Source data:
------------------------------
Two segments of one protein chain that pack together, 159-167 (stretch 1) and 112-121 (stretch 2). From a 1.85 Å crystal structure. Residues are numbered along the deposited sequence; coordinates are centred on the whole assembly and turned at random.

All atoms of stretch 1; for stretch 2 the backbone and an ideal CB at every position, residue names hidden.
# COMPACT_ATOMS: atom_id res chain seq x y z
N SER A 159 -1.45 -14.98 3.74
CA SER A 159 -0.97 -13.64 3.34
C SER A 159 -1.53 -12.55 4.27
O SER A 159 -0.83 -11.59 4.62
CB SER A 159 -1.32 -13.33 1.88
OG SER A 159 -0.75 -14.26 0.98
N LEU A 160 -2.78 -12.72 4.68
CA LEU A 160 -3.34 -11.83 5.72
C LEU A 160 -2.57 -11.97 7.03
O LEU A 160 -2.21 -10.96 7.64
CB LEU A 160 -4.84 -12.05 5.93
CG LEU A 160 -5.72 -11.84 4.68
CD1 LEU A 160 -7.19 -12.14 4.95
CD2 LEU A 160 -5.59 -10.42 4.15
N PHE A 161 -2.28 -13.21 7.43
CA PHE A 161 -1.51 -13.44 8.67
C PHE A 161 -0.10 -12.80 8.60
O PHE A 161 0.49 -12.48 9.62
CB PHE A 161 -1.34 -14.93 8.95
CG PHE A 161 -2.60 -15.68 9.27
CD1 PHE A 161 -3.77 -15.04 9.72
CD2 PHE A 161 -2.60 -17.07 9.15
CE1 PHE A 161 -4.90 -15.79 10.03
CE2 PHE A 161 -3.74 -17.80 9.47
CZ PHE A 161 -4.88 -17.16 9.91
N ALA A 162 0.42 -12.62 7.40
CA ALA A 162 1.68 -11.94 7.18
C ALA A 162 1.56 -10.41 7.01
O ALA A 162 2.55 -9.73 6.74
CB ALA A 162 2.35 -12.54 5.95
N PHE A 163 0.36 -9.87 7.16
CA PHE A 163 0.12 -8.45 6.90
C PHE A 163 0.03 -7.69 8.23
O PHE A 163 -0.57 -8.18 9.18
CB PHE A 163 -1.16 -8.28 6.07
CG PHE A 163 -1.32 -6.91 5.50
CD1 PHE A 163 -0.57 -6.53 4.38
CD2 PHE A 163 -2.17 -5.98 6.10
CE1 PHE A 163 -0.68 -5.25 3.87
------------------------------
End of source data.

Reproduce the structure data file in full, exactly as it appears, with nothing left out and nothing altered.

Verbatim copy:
Two segments of one protein chain that pack together, 159-167 (stretch 1) and 112-121 (stretch 2). From a 1.85 Å crystal structure. Residues are numbered along the deposited sequence; coordinates are centred on the whole assembly and turned at random.

All atoms of stretch 1; for stretch 2 the backbone and an ideal CB at every position, residue names hidden.
# COMPACT_ATOMS: atom_id res chain seq x y z
N SER A 159 -1.45 -14.98 3.74
CA SER A 159 -0.97 -13.64 3.34
C SER A 159 -1.53 -12.55 4.27
O SER A 159 -0.83 -11.59 4.62
CB SER A 159 -1.32 -13.33 1.88
OG SER A 159 -0.75 -14.26 0.98
N LEU A 160 -2.78 -12.72 4.68
CA LEU A 160 -3.34 -11.83 5.72
C LEU A 160 -2.57 -11.97 7.03
O LEU A 160 -2.21 -10.96 7.64
CB LEU A 160 -4.84 -12.05 5.93
CG LEU A 160 -5.72 -11.84 4.68
CD1 LEU A 160 -7.19 -12.14 4.95
CD2 LEU A 160 -5.59 -10.42 4.15
N PHE A 161 -2.28 -13.21 7.43
CA PHE A 161 -1.51 -13.44 8.67
C PHE A 161 -0.10 -12.80 8.60
O PHE A 161 0.49 -12.48 9.62
CB PHE A 161 -1.34 -14.93 8.95
CG PHE A 161 -2.60 -15.68 9.27
CD1 PHE A 161 -3.77 -15.04 9.72
CD2 PHE A 161 -2.60 -17.07 9.15
CE1 PHE A 161 -4.90 -15.79 10.03
CE2 PHE A 161 -3.74 -17.80 9.47
CZ PHE A 161 -4.88 -17.16 9.91
N ALA A 162 0.42 -12.62 7.40
CA ALA A 162 1.68 -11.94 7.18
C ALA A 162 1.56 -10.41 7.01
O ALA A 162 2.55 -9.73 6.74
CB ALA A 162 2.35 -12.54 5.95
N PHE A 163 0.36 -9.87 7.16
CA PHE A 163 0.12 -8.45 6.90
C PHE A 163 0.03 -7.69 8.23
O PHE A 163 -0.57 -8.18 9.18
CB PHE A 163 -1.16 -8.28 6.07
CG PHE A 163 -1.32 -6.91 5.50
CD1 PHE A 163 -0.57 -6.53 4.38
CD2 PHE A 163 -2.17 -5.98 6.10
CE1 PHE A 163 -0.68 -5.25 3.87